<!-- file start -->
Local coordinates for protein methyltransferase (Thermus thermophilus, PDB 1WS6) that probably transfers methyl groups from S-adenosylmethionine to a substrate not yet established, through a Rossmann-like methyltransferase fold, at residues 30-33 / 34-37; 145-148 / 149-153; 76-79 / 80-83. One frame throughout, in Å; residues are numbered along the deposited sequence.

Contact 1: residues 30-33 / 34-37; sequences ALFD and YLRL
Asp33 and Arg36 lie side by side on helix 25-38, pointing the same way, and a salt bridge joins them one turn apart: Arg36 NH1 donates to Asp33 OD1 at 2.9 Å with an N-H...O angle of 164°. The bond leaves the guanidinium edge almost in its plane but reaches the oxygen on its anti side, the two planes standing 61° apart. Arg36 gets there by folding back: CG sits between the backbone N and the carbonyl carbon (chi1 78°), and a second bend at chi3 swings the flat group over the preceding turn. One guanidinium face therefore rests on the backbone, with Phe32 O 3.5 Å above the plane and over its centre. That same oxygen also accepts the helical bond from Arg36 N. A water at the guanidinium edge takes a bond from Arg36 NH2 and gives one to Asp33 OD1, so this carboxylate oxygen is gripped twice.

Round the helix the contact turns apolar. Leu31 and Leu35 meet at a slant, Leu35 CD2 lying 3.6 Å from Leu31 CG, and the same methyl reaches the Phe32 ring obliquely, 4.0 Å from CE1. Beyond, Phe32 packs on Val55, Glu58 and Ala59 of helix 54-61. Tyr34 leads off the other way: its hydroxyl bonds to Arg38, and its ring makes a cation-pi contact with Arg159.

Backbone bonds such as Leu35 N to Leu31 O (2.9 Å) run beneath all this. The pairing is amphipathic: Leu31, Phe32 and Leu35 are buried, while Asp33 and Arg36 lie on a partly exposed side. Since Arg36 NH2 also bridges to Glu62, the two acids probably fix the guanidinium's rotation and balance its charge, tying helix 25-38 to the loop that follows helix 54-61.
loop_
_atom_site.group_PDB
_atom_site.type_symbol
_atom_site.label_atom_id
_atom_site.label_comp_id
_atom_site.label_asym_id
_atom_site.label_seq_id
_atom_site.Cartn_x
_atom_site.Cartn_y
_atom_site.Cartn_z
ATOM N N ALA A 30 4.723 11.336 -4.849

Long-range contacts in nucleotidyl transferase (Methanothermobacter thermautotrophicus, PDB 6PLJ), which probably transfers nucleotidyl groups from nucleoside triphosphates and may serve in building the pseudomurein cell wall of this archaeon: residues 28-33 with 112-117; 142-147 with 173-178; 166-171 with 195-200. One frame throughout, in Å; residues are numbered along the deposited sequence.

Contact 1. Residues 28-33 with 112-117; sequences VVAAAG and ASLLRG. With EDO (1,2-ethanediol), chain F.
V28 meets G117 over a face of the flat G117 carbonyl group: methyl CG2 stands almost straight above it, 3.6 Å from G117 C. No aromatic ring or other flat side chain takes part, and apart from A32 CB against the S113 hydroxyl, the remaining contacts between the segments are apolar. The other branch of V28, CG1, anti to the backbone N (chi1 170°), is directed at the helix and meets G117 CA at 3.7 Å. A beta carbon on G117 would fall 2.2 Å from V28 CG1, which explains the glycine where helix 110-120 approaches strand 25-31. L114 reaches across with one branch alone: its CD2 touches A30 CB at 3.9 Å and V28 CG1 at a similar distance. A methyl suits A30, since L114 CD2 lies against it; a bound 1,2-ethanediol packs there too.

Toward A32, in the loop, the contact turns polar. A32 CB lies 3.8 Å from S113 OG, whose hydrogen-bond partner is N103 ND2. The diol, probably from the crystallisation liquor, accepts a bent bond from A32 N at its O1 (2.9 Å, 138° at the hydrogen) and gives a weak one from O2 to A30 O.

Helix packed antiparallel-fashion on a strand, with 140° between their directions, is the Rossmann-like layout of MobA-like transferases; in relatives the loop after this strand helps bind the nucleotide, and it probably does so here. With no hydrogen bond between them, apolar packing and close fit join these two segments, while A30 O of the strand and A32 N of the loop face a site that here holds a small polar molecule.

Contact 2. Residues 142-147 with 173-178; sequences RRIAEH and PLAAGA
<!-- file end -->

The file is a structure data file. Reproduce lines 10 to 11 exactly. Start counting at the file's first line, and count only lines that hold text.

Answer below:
_atom_site.label_comp_id
_atom_site.label_asym_id